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In 2001 during the year of the first released issue of W.I.T.C.H., I was a 12 year old girl still in the sixth grade and drawing anime style characters, such as Sailor Moon, terribly (I am self-taught in free-hand drawing and I have never took a drawing class). I didn't know of its existence until I saw a commercial about a new animated series called W.I.T.C.H. on the Jetix channel. At the time I didn't pay much attention to it because I was into "Digimon" ( and still am!). A few months later when it was mid-way through the airing of the first season, I got bored enough to watch an episode. At first, I thought that it was interesting and okay, but I wasn't entire hooked yet. A few weeks later after watching my first W.I.T.C.H. episode on television, my family took me and my younger brother to the nearby bookstore. There, I saw the American (slightly censored) version of the original comic series. At first, I thought that it was one of those silly comic adaptation from the animated series and didn't realized that it was actually the other way around until I did some research. I sat there in the bookstore reading the very first 6 issues compacted into 3 books and immediately saw how much of big difference it is from the animated series. I started to watch more episodes of the series, including the ones that I missed and I started to do some more research on its history. By then, I was officially hooked. I fell in love with its unique ways of story-telling and artistic style and I felt that there was a certain charm to it that I have never felt before.
After waiting months on end for the American released, I got impatient and went online instead. To my luck, I was able to find a gold mine of comic scans online and began to read those instead. After years of reading WITCH, I also began to notice the difference as it transitioned itself from one saga to the next. I noticed the changes in the art styles, then the story-telling, then the entire thing which, I admittedly think, is now crap (the changes, not the entire WITCH universe). What was once a magical experience, I find WITCH now somewhat tasteless and a shell of its former glory. There were some issues that I still think was good, while others were so terrible and childish that it makes me preferred its rival, Winx Club, more than itself (Yes, it's that bad). I am now very disappointed that WITCH isn't as great as it used to be, and I find myself criticizing some of its new issues even more. Some people might ask me, "If you don't like it, then why bother continuing to read it?" My only answer is because I can't find myself to hate it entirely. W.I.T.C.H. has been around for a while and I fell in love with it as a teenager. Although I do find that it lost most of its magical touch, there are still some moments which I thought was wonderful enough for me to continue reading.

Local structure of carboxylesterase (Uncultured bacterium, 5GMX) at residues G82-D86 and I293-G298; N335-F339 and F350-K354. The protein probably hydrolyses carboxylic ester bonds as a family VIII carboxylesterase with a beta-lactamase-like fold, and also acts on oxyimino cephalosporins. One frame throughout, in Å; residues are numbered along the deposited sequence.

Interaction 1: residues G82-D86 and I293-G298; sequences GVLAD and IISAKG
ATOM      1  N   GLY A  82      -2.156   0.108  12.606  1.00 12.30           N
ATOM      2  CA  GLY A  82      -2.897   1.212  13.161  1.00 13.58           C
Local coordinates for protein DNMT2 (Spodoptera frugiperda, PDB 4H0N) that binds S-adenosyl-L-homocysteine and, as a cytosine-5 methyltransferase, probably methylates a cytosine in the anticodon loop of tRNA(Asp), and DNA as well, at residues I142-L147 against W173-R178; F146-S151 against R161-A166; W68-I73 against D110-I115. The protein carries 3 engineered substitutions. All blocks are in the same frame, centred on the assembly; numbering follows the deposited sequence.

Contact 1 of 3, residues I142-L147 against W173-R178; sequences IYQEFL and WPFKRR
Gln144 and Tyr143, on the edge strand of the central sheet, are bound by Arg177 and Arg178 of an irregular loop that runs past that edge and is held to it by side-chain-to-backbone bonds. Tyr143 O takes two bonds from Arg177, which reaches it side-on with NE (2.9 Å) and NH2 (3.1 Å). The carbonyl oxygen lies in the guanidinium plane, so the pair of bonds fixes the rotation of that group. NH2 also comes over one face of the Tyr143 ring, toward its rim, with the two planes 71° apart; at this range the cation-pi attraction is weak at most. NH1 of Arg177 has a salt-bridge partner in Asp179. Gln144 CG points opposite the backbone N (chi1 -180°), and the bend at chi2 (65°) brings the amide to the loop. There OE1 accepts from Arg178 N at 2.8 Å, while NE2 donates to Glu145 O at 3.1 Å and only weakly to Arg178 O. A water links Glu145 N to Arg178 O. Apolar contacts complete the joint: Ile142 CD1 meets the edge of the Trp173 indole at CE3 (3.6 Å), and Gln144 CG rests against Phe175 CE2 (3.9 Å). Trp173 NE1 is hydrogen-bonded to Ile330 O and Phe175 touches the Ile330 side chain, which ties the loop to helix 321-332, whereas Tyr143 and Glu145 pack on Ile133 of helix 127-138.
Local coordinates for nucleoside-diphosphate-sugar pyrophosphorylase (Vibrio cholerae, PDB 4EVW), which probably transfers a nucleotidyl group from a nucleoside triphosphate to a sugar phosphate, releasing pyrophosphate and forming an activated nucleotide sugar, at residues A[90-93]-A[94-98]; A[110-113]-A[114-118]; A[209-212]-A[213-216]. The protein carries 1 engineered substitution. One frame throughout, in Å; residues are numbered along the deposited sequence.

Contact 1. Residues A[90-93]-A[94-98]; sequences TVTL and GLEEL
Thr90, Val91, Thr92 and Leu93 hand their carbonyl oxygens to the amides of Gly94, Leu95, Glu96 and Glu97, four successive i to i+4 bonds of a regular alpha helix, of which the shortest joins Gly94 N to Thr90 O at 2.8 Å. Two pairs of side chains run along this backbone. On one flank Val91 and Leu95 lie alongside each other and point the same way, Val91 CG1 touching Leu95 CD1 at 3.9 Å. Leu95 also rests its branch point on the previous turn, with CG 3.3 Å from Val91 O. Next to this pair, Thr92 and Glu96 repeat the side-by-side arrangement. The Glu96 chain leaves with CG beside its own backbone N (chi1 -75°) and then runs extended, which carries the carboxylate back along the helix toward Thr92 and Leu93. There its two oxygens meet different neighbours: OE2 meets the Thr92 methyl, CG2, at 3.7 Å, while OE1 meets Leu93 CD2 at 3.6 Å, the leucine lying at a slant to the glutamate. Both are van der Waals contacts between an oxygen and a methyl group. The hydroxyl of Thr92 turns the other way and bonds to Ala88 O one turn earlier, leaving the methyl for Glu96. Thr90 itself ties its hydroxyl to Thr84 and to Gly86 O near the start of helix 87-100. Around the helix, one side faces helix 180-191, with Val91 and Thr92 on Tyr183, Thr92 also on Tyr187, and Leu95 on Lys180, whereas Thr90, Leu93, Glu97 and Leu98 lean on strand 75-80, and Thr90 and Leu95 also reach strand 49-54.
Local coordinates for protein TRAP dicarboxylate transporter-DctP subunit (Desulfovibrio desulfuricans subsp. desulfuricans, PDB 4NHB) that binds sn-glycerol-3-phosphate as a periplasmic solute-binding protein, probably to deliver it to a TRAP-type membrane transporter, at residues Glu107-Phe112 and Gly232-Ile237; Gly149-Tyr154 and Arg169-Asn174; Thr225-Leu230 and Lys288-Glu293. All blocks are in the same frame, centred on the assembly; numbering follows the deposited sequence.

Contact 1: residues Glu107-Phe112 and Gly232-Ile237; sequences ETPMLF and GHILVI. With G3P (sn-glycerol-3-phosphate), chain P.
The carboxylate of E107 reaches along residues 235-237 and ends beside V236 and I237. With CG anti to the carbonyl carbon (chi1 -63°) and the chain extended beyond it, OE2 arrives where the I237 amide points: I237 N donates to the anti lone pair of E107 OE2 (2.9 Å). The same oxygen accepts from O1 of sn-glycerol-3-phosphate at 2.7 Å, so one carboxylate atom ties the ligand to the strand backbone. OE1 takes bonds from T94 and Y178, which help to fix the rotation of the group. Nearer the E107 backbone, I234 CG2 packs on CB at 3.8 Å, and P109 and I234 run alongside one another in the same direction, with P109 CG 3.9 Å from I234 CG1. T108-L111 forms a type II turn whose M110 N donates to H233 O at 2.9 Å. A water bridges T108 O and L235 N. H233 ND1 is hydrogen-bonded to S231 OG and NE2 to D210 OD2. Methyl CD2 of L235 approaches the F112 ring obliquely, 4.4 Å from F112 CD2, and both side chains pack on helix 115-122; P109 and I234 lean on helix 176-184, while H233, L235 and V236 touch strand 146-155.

After ten years, W.I.T.C.H. has changed greatly, but personally, I still find that it still has that certain amount of charm that I just couldn't discard easily. W.I.T.C.H. comics has been a great inspiration to me in more ways than one, and to this day I am grateful to it. After drawing countless works, I finally made a small switch to WITCH art style. Although not best at first (as I'm still learning) I suddenly find myself drawing my own W.I.T.C.H. fanart calendar series, started my very first fan-comic side story of C.H.Y.K.N. (WITCH's predecessors), and now I'm slowly developing my new idea for a full blown WITCH fan-saga (called WITCH: Dreams of Lusteria)!
Name: Galistar07water (or just galistar) Role: Guardian of Arts Age: 26 Race: Human Gender: Female Ethnicity: Vietnamese Religion: Buddhist Location: Southern California Occupation: Assistant tutor/Tutor in English and history Hobbies: Read, Write, Draw, and Study films Favorite Films: The Godfather, Inception, Titanic, The Lord of the Ring films, Beauty and the Beast, and many more... Favorite Books: A lot, too much to list What I hate: the Twilight series and M. Night Shyamalan's The Last Airbender Favorite Comic series: Disney's W.i.t.c.h. duh!
Current Residence: Southern California, United States of America Favorite music artists Bruno Mars, Maroon 5, Adele, etc Favorite genre of music: A lot of types, okay? Favorite style of art: Too many to list MP3 player of choice: Walkman (I don't like iPods) Favorite cartoon character: I have too many to list Personal Quote: If an artist's inspiration lacks uniqueness, then his work shall lack rareness.
Favorite visual artistUm...the crew who drew W.I.T.C.H. comic series!Favorite moviesInception, Batman: The Dark Knight, and a bunch of others that I won't bother to listFavorite TV showsAvatar: The Last Airbender, The Legend of Korra, W.I.T.C.H., Winx Club, H2O: Just Add Water, Mako Mermaids, Code LyokoFavorite bands / musical artistsToo many to listFavorite writersJ.K. Rowling, James Moloney, Cornelia Funke, Alyson Noel, Mary Hoffman, Alison Croggon, and more...Favorite gamesAge of Mythology for PCOther InterestsDraw, Read, study films
After seeing what a disappointment Maleficent was, I was unsure of how they would do Cinderella. Needless to say, it was more magical and honestly better than Sleeping Beauty's other side of the story. As the newest in the line of Disney's fairy-tale live action adaptation, Cinderella is a classic fairy tale film filled with stylish 19th century romance, gorgeous and dazzling dresses, and special effects. It's clear on its attempt in being much closer to its 1950's animated version than Alice in Wonderland and Maleficent ever did.